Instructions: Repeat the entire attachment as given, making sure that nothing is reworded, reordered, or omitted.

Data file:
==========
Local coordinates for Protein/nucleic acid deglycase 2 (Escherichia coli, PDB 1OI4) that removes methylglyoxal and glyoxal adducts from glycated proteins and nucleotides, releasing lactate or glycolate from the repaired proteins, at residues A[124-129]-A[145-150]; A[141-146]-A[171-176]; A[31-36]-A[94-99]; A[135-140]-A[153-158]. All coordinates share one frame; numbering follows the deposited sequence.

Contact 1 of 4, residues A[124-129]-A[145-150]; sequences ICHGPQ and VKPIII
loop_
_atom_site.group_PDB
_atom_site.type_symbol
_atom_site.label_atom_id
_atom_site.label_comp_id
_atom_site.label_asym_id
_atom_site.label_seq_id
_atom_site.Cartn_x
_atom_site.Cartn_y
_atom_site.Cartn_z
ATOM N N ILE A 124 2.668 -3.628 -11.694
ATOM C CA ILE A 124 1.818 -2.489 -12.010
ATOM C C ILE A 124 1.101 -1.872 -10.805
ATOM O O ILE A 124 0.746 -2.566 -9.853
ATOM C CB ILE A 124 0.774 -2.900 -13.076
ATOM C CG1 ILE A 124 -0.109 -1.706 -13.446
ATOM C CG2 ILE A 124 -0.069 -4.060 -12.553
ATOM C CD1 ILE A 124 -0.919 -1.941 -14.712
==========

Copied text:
Local coordinates for Protein/nucleic acid deglycase 2 (Escherichia coli, PDB 1OI4) that removes methylglyoxal and glyoxal adducts from glycated proteins and nucleotides, releasing lactate or glycolate from the repaired proteins, at residues A[124-129]-A[145-150]; A[141-146]-A[171-176]; A[31-36]-A[94-99]; A[135-140]-A[153-158]. All coordinates share one frame; numbering follows the deposited sequence.

Contact 1 of 4, residues A[124-129]-A[145-150]; sequences ICHGPQ and VKPIII
loop_
_atom_site.group_PDB
_atom_site.type_symbol
_atom_site.label_atom_id
_atom_site.label_comp_id
_atom_site.label_asym_id
_atom_site.label_seq_id
_atom_site.Cartn_x
_atom_site.Cartn_y
_atom_site.Cartn_z
ATOM N N ILE A 124 2.668 -3.628 -11.694
ATOM C CA ILE A 124 1.818 -2.489 -12.010
ATOM C C ILE A 124 1.101 -1.872 -10.805
ATOM O O ILE A 124 0.746 -2.566 -9.853
ATOM C CB ILE A 124 0.774 -2.900 -13.076
ATOM C CG1 ILE A 124 -0.109 -1.706 -13.446
ATOM C CG2 ILE A 124 -0.069 -4.060 -12.553
ATOM C CD1 ILE A 124 -0.919 -1.941 -14.712